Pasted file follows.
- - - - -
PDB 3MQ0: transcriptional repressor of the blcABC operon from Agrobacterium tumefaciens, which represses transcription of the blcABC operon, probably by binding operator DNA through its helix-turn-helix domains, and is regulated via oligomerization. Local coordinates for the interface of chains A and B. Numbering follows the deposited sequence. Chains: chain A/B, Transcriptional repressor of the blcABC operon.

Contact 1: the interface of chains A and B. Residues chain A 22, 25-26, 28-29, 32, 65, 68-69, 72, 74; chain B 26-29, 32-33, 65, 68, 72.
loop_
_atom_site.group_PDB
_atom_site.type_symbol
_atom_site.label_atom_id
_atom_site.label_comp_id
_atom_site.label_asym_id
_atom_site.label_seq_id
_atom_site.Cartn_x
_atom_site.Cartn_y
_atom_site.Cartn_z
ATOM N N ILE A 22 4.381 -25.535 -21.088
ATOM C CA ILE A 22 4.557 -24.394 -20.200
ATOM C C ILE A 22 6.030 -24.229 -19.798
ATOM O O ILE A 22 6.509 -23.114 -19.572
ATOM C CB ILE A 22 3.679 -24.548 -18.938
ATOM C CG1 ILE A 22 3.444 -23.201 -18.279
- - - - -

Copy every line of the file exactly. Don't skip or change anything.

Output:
PDB 3MQ0: transcriptional repressor of the blcABC operon from Agrobacterium tumefaciens, which represses transcription of the blcABC operon, probably by binding operator DNA through its helix-turn-helix domains, and is regulated via oligomerization. Local coordinates for the interface of chains A and B. Numbering follows the deposited sequence. Chains: chain A/B, Transcriptional repressor of the blcABC operon.

Contact 1: the interface of chains A and B. Residues chain A 22, 25-26, 28-29, 32, 65, 68-69, 72, 74; chain B 26-29, 32-33, 65, 68, 72.
loop_
_atom_site.group_PDB
_atom_site.type_symbol
_atom_site.label_atom_id
_atom_site.label_comp_id
_atom_site.label_asym_id
_atom_site.label_seq_id
_atom_site.Cartn_x
_atom_site.Cartn_y
_atom_site.Cartn_z
ATOM N N ILE A 22 4.381 -25.535 -21.088
ATOM C CA ILE A 22 4.557 -24.394 -20.200
ATOM C C ILE A 22 6.030 -24.229 -19.798
ATOM O O ILE A 22 6.509 -23.114 -19.572
ATOM C CB ILE A 22 3.679 -24.548 -18.938
ATOM C CG1 ILE A 22 3.444 -23.201 -18.279